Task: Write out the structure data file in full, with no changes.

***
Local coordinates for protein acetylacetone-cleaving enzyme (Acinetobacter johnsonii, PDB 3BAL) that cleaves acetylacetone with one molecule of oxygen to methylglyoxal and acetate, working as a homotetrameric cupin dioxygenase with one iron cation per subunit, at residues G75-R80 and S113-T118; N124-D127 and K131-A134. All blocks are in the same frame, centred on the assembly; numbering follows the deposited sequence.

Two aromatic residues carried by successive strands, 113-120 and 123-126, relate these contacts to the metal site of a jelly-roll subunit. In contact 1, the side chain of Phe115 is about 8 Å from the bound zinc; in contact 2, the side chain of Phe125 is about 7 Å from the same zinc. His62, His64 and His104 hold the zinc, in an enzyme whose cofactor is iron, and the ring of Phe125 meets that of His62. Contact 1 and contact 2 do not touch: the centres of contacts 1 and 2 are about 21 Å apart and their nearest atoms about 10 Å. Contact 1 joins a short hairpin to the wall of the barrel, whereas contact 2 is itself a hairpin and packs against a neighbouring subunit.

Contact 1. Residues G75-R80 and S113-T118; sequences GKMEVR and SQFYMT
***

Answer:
Local coordinates for protein acetylacetone-cleaving enzyme (Acinetobacter johnsonii, PDB 3BAL) that cleaves acetylacetone with one molecule of oxygen to methylglyoxal and acetate, working as a homotetrameric cupin dioxygenase with one iron cation per subunit, at residues G75-R80 and S113-T118; N124-D127 and K131-A134. All blocks are in the same frame, centred on the assembly; numbering follows the deposited sequence.

Two aromatic residues carried by successive strands, 113-120 and 123-126, relate these contacts to the metal site of a jelly-roll subunit. In contact 1, the side chain of Phe115 is about 8 Å from the bound zinc; in contact 2, the side chain of Phe125 is about 7 Å from the same zinc. His62, His64 and His104 hold the zinc, in an enzyme whose cofactor is iron, and the ring of Phe125 meets that of His62. Contact 1 and contact 2 do not touch: the centres of contacts 1 and 2 are about 21 Å apart and their nearest atoms about 10 Å. Contact 1 joins a short hairpin to the wall of the barrel, whereas contact 2 is itself a hairpin and packs against a neighbouring subunit.

Contact 1. Residues G75-R80 and S113-T118; sequences GKMEVR and SQFYMT